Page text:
Governance structure like no other: China (through an Indian lens)

Yogesh Upadhyaya
17 min readApr 22, 2023

It is a country where a political party is more powerful than the government. A country where the army owes allegiance to the political party and not to the country. A country where the party has direct influence on all organized bodies, including businesses, banks, courts, trade bodies, and religion. This is China. This series looks at China through an Indian lens. The two countries are similar in size, diversity, and stage of development. Hence, China is the only country that can be compared to India. However, the countries are very different in two areas. First, China is a manufacturing superpower and India is a laggard. The other big difference between the countries is how they are governed, which is the topic of this post.

Representational Image by arranakhtar from Pixabay

Let’s begin with the formal government structure.

The Party controls the government

Mr. Qin Gang, the foreign minister of China, was in India recently. He met the External Affairs minister of India. I assumed that it was a meeting of China’s top diplomat with India’s. However, Mr. Qin Gang is not the top diplomat in China. As his wikipedia entry says, Mr. Qin Gang is outranked by the politburo member Mr. Wang Yi. Ministers are relatively lower ranked in the country, and this has to do with the power structure in the country.

The leader of the country, currently Mr. Xi Jinping, typically has three posts. He is the secretary of the Communist Party of China (CPC or The Party), the chairman of the Central Military Commission and the president of the state. Many observers believe the third is the least important of the three posts. In fact, as the journalist Ananth Krishan points out in his book India’s China Challenge, ‘the word ‘President’ does not even exist within the lexicon of domestic China politics.’ and that local Chinese media translates it as the ‘National Chairman.’

The graphic below depicts the governance structure.

Under the secretary of The Party is the standing committee of the Politburo. The standing committee is elected from the Politburo. Under the Politburo are many Leading Small Groups (LSGs) that coordinate the policy between the party and the government in different areas. Below the LSG is the State Council that is chaired by the Premier. The State Council looks similar to the Cabinet in India and other parliamentary democracies except that it has many senior officials who may outrank ministers. More importantly, the State Council is clearly subordinate to the Politburo. Government ministers are outranked by many party positions. Of course, government officers and ministers are also members of the CPC.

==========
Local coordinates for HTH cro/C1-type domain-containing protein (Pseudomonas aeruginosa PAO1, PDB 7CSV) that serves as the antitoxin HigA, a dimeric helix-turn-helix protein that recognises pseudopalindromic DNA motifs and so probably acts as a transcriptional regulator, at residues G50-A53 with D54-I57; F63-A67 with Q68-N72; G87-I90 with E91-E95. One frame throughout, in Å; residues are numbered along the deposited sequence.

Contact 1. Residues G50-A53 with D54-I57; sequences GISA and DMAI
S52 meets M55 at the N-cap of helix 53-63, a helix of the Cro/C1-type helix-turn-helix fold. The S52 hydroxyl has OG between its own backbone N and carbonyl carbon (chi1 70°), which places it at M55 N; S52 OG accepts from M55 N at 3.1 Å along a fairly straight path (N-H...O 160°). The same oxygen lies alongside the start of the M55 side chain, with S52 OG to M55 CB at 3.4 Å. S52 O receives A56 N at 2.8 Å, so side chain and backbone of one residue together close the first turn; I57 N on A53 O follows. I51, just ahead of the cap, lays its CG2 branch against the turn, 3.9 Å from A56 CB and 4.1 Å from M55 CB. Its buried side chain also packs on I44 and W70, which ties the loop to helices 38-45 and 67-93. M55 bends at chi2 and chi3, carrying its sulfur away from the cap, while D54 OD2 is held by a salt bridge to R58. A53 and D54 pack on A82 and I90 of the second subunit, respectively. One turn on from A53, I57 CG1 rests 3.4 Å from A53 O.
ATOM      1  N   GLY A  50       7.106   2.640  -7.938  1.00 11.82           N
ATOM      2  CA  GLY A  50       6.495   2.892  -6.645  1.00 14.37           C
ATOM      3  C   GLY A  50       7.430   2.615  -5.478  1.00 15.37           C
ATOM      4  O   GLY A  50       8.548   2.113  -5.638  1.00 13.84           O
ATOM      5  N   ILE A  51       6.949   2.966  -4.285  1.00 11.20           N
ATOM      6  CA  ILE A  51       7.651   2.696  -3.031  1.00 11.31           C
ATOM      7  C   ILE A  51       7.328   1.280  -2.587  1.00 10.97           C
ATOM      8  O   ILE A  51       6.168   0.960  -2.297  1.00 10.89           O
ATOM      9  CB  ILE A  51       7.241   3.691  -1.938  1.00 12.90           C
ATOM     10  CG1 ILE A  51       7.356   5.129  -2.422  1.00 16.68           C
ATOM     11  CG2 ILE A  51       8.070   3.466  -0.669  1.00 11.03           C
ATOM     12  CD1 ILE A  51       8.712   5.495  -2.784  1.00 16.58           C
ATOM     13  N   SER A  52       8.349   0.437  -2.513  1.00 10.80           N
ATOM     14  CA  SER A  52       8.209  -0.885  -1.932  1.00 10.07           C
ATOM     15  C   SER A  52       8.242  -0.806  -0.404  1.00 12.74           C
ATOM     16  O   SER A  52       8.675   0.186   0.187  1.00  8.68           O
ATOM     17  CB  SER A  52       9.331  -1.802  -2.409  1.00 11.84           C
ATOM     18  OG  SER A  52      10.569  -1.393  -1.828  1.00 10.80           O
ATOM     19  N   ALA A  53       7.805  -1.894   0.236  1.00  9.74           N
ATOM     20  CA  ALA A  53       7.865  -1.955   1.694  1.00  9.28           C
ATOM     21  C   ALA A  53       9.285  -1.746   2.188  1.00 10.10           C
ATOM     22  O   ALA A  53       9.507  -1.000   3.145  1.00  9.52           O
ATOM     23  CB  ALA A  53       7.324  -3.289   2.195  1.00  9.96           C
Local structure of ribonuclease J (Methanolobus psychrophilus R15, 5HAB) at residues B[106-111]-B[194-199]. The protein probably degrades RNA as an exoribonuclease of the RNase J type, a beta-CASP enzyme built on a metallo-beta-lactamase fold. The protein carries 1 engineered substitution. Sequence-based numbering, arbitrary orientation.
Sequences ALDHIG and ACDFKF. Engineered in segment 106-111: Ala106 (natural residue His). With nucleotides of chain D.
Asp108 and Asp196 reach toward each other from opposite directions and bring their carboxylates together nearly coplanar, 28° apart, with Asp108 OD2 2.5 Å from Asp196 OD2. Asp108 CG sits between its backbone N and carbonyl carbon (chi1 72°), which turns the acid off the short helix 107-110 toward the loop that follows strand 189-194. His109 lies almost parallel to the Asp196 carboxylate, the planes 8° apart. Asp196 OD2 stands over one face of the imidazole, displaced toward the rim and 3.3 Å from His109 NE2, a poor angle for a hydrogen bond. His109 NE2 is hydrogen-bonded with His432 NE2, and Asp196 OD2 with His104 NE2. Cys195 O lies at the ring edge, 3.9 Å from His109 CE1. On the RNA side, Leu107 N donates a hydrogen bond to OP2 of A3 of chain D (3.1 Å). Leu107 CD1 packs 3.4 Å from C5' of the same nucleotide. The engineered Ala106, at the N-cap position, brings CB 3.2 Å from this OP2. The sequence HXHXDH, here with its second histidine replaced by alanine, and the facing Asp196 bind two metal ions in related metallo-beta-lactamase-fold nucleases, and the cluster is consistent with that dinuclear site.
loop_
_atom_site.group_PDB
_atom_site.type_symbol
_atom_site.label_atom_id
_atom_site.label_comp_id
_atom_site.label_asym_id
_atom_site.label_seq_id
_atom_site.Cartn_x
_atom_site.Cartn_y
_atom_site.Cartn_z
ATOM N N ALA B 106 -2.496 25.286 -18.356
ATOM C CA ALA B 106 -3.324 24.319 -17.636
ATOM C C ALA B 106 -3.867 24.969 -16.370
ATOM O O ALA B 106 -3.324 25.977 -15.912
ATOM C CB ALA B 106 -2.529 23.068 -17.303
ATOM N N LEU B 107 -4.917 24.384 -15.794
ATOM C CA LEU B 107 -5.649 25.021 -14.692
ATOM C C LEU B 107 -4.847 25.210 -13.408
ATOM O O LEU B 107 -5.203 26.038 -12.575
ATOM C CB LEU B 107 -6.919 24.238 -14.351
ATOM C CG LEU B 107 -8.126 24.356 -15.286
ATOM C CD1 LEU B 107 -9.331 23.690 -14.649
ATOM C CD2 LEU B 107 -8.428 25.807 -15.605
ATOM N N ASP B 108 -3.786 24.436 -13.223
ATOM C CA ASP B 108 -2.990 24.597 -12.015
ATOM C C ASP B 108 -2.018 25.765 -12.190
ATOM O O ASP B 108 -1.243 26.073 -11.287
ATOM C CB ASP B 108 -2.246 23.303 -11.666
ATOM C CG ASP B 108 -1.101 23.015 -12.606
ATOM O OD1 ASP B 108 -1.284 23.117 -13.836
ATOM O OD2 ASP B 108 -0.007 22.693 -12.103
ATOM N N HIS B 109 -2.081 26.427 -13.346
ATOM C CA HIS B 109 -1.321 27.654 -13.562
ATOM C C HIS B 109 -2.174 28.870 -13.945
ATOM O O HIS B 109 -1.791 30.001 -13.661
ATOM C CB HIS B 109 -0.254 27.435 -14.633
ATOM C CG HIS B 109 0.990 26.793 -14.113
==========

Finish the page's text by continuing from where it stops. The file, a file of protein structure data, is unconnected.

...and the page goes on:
This subordination of government to the party is at state and city level too. This is perhaps best illustrated by the author Richard McGregor in his book, ‘The Party’. The number of the Shanghai party secretary’s car is 00001; the number of the mayor and deputy party secretary’s car is 00002. These numbers don’t lie.

The primacy of party position over government ones is only a small part of the story. The Party has many other ways to control the country. The power of The Party reaches into every organized sector of Chinese life. The powerful Organisation Department of the party has a hand in appointment of top officials in government, courts, media, public and private companies, universities and religious organizations. As Ananth Krishnan writes

“To understand the degree of omnipresence, consider such a situation in India: the Indian National Congress or the Bharatiya Janata Party is not just the ruling party at the center, but controls every state government, appoints the heads of every Indian bank and major corporation (who will, of course be party members), controls the Indian armed forces and appoints its generals, oversees every media organization and what they publish, controls colleges and schools, decides the curriculum that only teaches the party version of history, has a party cell in every company, whether public or private, and controls every level of administration, right from the top of the village and even your resident welfare association.”

One of the most important controls over organized bodies is the control over the armed forces.

The Party controls the gun

The People’s Liberation Army (PLA) does not owe its allegiance to the state of China but to the CPC. As the general secretary of CPC, Mr. Xi Jinping said, “The party commands the gun.”

This arrangement is unlike any that I am aware of in the West. Of course, this is totally unlike the situation in India, where the army reports to the elected government. Even in our neighboring Pakistan, which has seen the army seize power multiple times, the army formally reports to the President who in turn is bound by the advice of the elected Prime Minister. This allegiance of the army to The Party in China is continually reinforced.

Like in every other organized body, the PLA also has CPC cells. According to Richard McGregor*,

‘Each part of the PLA, at headquarters, in operational units, research institutes, universities and factories, has always had a political department and party committees.’


‘As a result, the slimmed-down modern PLA, which has about 2.3 million men and women on its books, now has 90,000 different party cells operating inside it, about one for every twenty-five people enrolled in the force.’*

Additionally, the army has a system of two commanders at senior levels. One of the commanders is a professional soldier. The other is a CPC commissar. This practice was copied from the erstwhile Soviet Union.

Backing these practices is a culture in which politicization of the army is desirable. Depoliticisation of the army is considered a crime. Here is McGregor,

“The gravest sin in the Chinese system, akin to treason within the Party, is not to politicize the army but to depoliticize it, with the aim of creating a national military force.”

Senior commanders in the PLA regularly insist that their loyalty is to the party. For example, here is one of the most senior generals and member of the Central Military Commission, in an article in 2009,